Fungicide use on the rise

Crop prices coupled with demand and a growing population requires growers to examine how they can maximize the yield and quality of each acre. Often that requires additional inputs. Until a few years ago, the crop protection category dominated these inputs, absorbing nearly half of all costs paid by growers. But in recent years, other crop inputs, such as fertilizers, have been gaining ground in the production aides market.

The relative decline in overall crop protection spending hasn’t equally affected each segment of the arena. Whereas spending on herbicides — no doubt due to weed resistance concerns — and insecticides has dropped, the fungicide market share has been steadily increasing since the early 2000s.

“Commodity prices have put more focus on maximizing yield,” says Rex Wichert, fungicide brand manager at Syngenta. “As more producers participate in fungicide trials on their farms, they not only see the yield benefits, but they also see things like improved plant responses to stressful conditions and improved harvestability.”

Research published by the University of Illinois at Urbana-Champaign confirms foliar fungicides were sprayed on 10 to 14 million acres of corn in the Midwest in both 2007 and 2008, when commodity prices peaked. This was followed by a slight decline in usage in 2009.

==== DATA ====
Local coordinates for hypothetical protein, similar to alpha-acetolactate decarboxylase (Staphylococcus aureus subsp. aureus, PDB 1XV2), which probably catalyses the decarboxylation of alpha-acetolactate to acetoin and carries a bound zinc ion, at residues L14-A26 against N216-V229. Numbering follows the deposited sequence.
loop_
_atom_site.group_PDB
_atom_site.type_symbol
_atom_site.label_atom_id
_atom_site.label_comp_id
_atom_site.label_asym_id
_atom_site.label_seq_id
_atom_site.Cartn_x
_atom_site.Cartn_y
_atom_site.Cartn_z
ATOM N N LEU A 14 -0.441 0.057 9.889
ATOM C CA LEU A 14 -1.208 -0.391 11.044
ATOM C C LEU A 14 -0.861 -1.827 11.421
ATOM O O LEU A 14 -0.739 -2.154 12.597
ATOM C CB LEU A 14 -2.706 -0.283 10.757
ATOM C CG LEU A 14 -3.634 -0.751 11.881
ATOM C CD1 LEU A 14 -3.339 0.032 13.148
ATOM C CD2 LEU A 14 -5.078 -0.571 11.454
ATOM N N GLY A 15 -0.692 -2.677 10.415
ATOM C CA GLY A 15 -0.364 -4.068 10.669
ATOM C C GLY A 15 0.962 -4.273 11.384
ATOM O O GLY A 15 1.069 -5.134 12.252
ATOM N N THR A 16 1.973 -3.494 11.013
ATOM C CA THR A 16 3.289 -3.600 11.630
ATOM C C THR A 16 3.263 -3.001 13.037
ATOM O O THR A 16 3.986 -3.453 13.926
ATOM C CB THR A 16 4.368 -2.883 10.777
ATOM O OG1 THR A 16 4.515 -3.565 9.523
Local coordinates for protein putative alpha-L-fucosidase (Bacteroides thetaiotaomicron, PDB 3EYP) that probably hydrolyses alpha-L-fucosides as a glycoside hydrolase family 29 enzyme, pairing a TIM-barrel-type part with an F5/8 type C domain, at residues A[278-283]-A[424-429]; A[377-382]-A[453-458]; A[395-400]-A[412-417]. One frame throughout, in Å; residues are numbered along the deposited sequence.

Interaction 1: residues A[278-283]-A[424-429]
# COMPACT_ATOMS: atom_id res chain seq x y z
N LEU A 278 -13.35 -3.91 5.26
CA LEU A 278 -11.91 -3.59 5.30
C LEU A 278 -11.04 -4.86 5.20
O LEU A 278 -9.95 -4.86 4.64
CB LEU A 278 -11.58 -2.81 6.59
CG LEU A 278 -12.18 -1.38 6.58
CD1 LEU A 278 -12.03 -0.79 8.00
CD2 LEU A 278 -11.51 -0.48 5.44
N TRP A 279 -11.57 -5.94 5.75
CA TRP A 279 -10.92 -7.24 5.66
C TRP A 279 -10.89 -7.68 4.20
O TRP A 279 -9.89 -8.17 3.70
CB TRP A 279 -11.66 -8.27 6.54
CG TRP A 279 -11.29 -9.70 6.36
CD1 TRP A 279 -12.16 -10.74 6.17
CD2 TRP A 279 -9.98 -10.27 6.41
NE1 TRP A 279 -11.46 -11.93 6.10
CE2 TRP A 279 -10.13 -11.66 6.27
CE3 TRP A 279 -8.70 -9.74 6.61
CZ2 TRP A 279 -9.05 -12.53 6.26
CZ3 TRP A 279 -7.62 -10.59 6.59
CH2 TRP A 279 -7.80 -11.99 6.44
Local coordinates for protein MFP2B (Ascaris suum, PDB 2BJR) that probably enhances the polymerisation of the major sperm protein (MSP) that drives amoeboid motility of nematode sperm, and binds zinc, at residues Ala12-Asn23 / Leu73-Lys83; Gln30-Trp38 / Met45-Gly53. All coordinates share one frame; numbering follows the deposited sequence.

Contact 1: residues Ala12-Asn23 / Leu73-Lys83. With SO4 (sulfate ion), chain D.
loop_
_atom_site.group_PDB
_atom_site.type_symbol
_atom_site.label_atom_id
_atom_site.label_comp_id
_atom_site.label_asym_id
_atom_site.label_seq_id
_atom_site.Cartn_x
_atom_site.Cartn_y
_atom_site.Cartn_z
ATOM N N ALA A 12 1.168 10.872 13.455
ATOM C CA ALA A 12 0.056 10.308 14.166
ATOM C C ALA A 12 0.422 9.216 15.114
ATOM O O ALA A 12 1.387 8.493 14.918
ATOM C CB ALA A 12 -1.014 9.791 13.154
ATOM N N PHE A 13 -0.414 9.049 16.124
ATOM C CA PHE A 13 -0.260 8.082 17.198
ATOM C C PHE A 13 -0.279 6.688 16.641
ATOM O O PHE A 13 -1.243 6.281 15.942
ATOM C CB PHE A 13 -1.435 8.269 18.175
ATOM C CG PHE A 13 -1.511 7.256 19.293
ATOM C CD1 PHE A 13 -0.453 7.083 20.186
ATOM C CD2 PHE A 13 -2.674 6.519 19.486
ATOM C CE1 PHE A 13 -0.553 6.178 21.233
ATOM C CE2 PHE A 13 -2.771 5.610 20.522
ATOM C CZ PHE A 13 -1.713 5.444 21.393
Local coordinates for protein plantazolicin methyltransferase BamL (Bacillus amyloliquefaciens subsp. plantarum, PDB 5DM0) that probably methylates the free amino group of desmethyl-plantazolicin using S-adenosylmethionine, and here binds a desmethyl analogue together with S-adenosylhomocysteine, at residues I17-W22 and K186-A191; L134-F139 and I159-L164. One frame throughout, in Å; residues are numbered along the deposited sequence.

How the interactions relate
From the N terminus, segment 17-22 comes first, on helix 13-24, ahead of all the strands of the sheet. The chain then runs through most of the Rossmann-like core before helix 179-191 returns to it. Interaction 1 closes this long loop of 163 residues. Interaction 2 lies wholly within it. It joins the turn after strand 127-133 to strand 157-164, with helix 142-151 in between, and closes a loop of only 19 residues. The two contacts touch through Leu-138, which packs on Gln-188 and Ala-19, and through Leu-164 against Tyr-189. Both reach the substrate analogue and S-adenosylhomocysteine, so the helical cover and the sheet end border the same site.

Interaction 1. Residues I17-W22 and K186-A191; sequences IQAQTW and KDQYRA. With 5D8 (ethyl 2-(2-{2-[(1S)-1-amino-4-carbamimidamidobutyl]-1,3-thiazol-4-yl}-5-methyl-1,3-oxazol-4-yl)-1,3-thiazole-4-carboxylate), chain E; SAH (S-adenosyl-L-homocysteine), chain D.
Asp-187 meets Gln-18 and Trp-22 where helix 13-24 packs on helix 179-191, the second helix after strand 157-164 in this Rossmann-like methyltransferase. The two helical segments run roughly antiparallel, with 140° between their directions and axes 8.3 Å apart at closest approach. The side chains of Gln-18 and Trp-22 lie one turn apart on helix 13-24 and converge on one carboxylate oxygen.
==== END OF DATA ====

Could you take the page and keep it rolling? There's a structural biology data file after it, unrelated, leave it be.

“The drop in 2009 can be seen as a turning point for fungicide use,” Wichert said. “As some growers lapsed in use, they realized how critical it can be to apply a fungicide to their fields. They saw a reduction in yield that year from not using products such as Quadris and Quilt fungicides.”

The increase in foliar fungicide use cannot solely be attributed to a direct decrease in either herbicide or insecticide applications. Rather, it is in large part due to heavy research and promotion of the physiological benefits that are associated with foliar fungicides.

Fungicides were at first considered a type of last resort when diseases appeared in fields, as the first foliar fungicides to hit the market only contained curative disease control capabilities. Since that time, strobilurin fungicides have exploded onto the crop protection scene, and they have helped introduce product solutions that now offer both curative and preventive control options. Growing awareness of the benefits of preventive fungicide use has producers associating a healthier plant with a higher yield.

And a healthier plant doesn’t only mean a crop with reduced disease pressure. In Syngenta trials comparing corn treated with Quilt brand fungicides to untreated plots, the untreated corn had 25% lodging compared to only 3% in the Quilt-treated corn. The percentage of lodging had a direct effect on harvesting speeds, enabling a 1.7 mph average increase in combine speed, offering the grower a savings of about $10 per acre. So in addition to enhanced yields, growers are also recognizing benefits from reduced lodging in terms of improved harvest efficiency and a reduction in volunteer corn in following years. Volunteer corn can be a major weed in soybean fields, causing yield loss of up to 56 percent.

“The trend for higher fungicide usage speaks for itself, in that producers are seeing the benefits of incorporating fungicide products into their crop management systems,” Wichert said.

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